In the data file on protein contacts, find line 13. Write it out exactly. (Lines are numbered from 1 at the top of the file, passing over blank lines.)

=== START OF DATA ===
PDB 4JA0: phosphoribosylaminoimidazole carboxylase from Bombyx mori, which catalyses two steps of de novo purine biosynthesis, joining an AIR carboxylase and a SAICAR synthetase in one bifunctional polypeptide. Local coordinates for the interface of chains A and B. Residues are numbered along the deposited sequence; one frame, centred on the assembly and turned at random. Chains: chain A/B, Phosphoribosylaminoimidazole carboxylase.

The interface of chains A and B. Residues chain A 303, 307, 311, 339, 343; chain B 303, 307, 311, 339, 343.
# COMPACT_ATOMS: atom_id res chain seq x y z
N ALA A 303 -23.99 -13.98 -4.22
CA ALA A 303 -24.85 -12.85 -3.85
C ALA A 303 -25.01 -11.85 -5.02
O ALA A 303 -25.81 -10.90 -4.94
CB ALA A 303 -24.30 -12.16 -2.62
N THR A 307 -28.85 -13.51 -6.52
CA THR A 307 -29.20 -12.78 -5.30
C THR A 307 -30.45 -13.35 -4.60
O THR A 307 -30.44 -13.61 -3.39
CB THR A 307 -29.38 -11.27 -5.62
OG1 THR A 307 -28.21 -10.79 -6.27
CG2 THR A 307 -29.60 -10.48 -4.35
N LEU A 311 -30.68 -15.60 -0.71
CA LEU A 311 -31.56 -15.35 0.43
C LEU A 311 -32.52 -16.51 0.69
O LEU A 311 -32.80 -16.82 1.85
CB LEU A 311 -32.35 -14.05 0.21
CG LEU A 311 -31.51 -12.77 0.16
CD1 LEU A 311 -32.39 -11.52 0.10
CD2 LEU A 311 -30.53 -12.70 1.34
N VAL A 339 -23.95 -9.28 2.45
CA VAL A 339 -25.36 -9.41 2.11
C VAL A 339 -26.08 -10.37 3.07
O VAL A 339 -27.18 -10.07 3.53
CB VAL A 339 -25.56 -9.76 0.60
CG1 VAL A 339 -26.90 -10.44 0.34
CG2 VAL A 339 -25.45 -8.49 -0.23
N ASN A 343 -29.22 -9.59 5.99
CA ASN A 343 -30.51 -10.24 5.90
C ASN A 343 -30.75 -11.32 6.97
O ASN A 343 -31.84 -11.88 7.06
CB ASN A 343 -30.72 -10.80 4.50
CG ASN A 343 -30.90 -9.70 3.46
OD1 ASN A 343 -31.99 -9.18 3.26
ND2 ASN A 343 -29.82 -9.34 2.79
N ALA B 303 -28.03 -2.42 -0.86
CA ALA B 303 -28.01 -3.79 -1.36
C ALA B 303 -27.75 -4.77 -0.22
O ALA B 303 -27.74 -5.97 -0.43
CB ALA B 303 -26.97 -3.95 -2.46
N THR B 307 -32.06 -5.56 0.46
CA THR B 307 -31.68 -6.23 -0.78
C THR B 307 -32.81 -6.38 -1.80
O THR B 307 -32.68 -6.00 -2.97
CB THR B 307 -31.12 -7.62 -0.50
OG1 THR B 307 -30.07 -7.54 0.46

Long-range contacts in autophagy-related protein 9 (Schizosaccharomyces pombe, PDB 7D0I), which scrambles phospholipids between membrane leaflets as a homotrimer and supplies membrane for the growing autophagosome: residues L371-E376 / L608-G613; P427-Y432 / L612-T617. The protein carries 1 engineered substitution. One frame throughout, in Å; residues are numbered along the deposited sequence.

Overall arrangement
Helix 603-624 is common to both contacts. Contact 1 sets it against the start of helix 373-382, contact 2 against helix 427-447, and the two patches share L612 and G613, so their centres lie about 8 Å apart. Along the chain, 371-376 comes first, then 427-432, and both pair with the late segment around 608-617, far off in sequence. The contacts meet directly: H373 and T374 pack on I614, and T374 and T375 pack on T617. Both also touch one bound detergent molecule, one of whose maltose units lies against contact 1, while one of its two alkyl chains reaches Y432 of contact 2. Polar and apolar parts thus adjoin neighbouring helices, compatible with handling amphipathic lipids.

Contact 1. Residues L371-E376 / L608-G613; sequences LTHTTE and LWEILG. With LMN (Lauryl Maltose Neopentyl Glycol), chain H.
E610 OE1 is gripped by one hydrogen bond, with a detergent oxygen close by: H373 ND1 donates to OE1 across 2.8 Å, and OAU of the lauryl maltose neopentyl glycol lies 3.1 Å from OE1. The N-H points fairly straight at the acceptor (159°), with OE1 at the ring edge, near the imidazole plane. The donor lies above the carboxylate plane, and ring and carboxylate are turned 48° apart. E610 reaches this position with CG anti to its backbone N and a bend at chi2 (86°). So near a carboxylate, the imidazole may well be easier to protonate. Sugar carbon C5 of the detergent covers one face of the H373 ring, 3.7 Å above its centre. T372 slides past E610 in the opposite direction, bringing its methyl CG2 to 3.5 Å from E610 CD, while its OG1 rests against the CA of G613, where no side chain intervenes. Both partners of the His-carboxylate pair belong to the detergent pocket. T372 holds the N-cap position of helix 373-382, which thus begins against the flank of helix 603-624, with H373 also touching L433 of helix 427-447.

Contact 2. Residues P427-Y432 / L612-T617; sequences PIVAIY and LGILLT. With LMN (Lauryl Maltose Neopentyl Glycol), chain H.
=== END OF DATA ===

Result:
CB THR A 307 -29.38 -11.27 -5.62